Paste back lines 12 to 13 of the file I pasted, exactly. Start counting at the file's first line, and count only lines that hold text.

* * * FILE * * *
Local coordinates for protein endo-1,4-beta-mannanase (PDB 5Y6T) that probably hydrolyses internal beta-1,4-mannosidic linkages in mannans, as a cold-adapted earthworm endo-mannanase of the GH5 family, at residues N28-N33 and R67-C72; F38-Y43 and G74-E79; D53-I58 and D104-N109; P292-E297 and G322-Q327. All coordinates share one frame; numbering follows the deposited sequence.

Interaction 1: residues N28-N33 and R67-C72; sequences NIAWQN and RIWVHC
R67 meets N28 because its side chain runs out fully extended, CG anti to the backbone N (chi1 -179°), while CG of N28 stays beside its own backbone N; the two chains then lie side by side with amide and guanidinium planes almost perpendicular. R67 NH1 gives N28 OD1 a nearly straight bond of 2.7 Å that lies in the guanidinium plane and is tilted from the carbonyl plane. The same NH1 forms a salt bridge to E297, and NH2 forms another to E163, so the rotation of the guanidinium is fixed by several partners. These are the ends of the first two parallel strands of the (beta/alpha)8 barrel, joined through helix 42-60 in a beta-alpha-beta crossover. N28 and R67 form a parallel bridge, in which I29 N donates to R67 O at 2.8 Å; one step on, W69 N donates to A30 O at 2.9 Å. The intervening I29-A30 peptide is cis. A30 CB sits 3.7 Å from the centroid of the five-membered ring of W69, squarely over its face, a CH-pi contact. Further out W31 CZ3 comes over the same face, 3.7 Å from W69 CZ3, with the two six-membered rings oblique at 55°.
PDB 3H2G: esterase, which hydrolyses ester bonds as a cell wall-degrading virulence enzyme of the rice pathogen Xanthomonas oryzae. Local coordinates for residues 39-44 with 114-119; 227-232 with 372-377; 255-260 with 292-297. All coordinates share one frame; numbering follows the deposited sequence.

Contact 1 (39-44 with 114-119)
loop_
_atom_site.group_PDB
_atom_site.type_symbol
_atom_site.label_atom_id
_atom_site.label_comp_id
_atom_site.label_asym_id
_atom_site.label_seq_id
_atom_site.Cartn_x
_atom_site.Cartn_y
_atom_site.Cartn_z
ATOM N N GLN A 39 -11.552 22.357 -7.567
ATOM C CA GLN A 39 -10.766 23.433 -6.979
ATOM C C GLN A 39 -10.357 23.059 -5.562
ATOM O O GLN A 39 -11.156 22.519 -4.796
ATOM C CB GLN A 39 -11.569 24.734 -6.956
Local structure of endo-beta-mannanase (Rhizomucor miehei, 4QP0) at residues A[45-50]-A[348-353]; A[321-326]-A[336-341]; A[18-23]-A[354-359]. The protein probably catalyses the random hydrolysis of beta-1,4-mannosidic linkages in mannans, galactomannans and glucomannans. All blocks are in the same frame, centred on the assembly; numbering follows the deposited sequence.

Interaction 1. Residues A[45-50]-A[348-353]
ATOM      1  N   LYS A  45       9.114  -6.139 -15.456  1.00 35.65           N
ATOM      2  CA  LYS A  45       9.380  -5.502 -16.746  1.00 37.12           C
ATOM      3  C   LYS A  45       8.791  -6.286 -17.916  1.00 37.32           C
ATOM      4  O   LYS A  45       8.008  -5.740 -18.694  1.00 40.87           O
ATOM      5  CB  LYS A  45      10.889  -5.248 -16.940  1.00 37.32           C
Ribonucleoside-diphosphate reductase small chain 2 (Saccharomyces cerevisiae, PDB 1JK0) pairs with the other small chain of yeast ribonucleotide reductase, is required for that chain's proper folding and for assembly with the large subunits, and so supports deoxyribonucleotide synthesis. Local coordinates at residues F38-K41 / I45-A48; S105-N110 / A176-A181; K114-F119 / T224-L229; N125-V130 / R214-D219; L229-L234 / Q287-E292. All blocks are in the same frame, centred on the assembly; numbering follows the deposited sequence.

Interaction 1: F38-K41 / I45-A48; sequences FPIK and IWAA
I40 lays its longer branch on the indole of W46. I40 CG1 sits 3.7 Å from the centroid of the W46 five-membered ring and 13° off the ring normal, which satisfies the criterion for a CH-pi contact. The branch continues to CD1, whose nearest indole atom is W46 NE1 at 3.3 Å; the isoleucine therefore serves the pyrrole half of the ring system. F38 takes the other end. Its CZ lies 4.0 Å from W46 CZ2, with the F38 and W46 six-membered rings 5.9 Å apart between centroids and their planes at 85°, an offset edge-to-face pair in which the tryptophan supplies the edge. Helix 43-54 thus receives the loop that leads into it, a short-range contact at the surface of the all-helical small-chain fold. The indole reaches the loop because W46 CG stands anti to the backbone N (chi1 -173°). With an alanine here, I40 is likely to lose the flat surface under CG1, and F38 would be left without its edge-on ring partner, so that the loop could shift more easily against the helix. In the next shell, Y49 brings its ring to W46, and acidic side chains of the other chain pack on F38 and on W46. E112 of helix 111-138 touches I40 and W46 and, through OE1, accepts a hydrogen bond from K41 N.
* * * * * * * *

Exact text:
_atom_site.label_seq_id
_atom_site.Cartn_x